Listen With Others

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Listener No 4559, G: A Setter’s Blog by Xanthippe

Posted by Listen With Others on 7 Jul 2019

The inspiration for this came from Elgin’s 2018 puzzle; ‘Doing a Sort’. Sadly, I didn’t attempt to solve that puzzle but reading about it afterwards I admired the way letters fell through the grid. The Trotters television episode came to mind and I looked at getting two chandeliers side by side. The result was much too large a grid and the idea was put aside.

Later, I realised that the two halves of the scene were similar, both having the chandelier and bolt, it was just the players that were different. By using clashes in the grid both parts of the scene could be portrayed. At this point I looked up the episode and found it was an earlier one with Grandad, not Uncle Albert as I’d remembered. This was pleasing as I could have Grandad displacing the ‘bolt’ resulting in new words.

My initial plan was to have a symmetric grid and proper words left when the chandelier was removed. This was much too ambitious so I resorted to asymmetry for flexibility. I looked up pictures of chandeliers and played around with a few but needed something simple that was symmetric with 18 letters. My submitted preamble had the phrase ‘with some artistic licence’ but the puzzle was large so the original preamble was made more concise.

How to get all those letters of the chandelier smashed and scattered on the floor at the base of the grid? Initially with 18 letters to drop I thought of having chunks of chandelier, 1, 2 or 3 letters in the bottom row making new down words. At this point I realised that the writer’s name was in the dropped letters, cushty! Now only 10 letters to get into the bottom row. I completed the grid dropping mainly single letters to the bottom row but used some double letters. The ‘UNDERKEEP” in the final puzzle was there so that ‘ER’ could go under it on the bottom line. Pleased to complete the grid, I was about to start cluing when that sinking feeling arrived. The removal of the ‘D’ meant this didn’t work at all – you plonker! I couldn’t face a complete rewrite so put it aside.

Returning some time later I realised that cells I’d originally discounted on the bottom line could be used to make 2 letter words. With the cell under ‘UNDERKEEP’ out, I then had 12 cells for 10 letters if I stuck with single letters, probably doable but it had to be unique. After more manipulation, the grid was complete.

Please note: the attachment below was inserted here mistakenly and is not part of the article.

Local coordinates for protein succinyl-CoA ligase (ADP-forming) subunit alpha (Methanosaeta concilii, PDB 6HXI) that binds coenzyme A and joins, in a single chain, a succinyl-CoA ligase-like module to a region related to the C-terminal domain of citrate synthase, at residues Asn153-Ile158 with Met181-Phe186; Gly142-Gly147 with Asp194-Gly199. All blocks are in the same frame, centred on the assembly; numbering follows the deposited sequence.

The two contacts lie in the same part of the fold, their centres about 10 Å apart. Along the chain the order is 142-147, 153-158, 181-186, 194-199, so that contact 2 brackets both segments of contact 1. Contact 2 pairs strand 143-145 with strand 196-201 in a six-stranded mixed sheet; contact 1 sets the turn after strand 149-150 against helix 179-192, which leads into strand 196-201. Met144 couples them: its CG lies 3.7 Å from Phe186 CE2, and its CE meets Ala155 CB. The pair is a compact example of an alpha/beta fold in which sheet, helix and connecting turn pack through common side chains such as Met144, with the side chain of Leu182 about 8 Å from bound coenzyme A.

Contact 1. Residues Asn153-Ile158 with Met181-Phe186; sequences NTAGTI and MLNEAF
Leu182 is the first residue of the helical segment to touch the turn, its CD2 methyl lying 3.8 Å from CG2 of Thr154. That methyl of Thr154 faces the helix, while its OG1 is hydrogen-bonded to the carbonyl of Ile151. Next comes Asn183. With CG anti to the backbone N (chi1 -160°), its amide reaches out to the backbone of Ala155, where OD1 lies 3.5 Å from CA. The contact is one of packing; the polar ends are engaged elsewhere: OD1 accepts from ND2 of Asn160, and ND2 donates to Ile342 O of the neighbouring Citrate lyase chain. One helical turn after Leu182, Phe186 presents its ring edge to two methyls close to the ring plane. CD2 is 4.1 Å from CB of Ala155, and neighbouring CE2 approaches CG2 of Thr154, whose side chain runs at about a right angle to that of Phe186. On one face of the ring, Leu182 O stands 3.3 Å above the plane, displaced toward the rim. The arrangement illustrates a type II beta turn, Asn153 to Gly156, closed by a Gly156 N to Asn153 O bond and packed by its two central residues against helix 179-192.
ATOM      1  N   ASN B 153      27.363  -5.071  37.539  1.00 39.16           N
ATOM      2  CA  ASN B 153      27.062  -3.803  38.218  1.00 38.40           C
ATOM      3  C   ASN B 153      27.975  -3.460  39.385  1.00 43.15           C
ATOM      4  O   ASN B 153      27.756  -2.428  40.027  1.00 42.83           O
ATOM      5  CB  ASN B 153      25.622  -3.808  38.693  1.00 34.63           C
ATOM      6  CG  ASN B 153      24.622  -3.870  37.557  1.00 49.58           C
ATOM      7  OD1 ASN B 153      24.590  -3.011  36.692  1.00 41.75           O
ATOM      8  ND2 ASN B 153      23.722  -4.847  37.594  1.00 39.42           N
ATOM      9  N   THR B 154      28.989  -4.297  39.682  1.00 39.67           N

Turning to the clues the solver must be directed to ‘Only Fools and Horses’ for it to be fair. Dropping letters from down clues was thematic, I wanted 3 of each but went with what worked well as I was clueing, the two references to posterior being a chance for solvers to temporarily go in the wrong direction. Initially, the across clues were going to be normal but I was unhappy that the stepladders weren’t in the Del and Rodney half of the scene (too difficult to get in). Adding the extra letters again seemed thematic. With 20 letters for 24 clues how to choose the normal clues? Serendipity again as there were 3 across clues with clashes and the thematic ‘BOLT’ clue.

The episode title ‘A Touch of Glass’ gave me the idea for the puzzle title. One of those titles that is realised at the end so not offering assistance with the theme. That said ‘G’ is the symbol for the gravitational constant, so appropriate in a secondary way.

During setting and submission I did have a slight worry about whether it would be acceptable but believe puzzles that wouldn’t have been fair in the past are now, due to the internet. I know for some overseas solvers in particular, it was tricky. For most, I hope it was either a pleasant reminder of, or an introduction to, a classic comedy. Sadly, not the case for one solver on one of the message boards who awarded me the notorious Z-Cup – sure Del Boy could sell that on as valuable piece for me, mange tout!

Thank you to all solvers for feedback on the message boards and through letters and written comments passed on by John Green. It’s always a pleasure to hear solvers experiences of my puzzles. Thanks as ever to Roger and Shane for all the work they do improving my puzzles.



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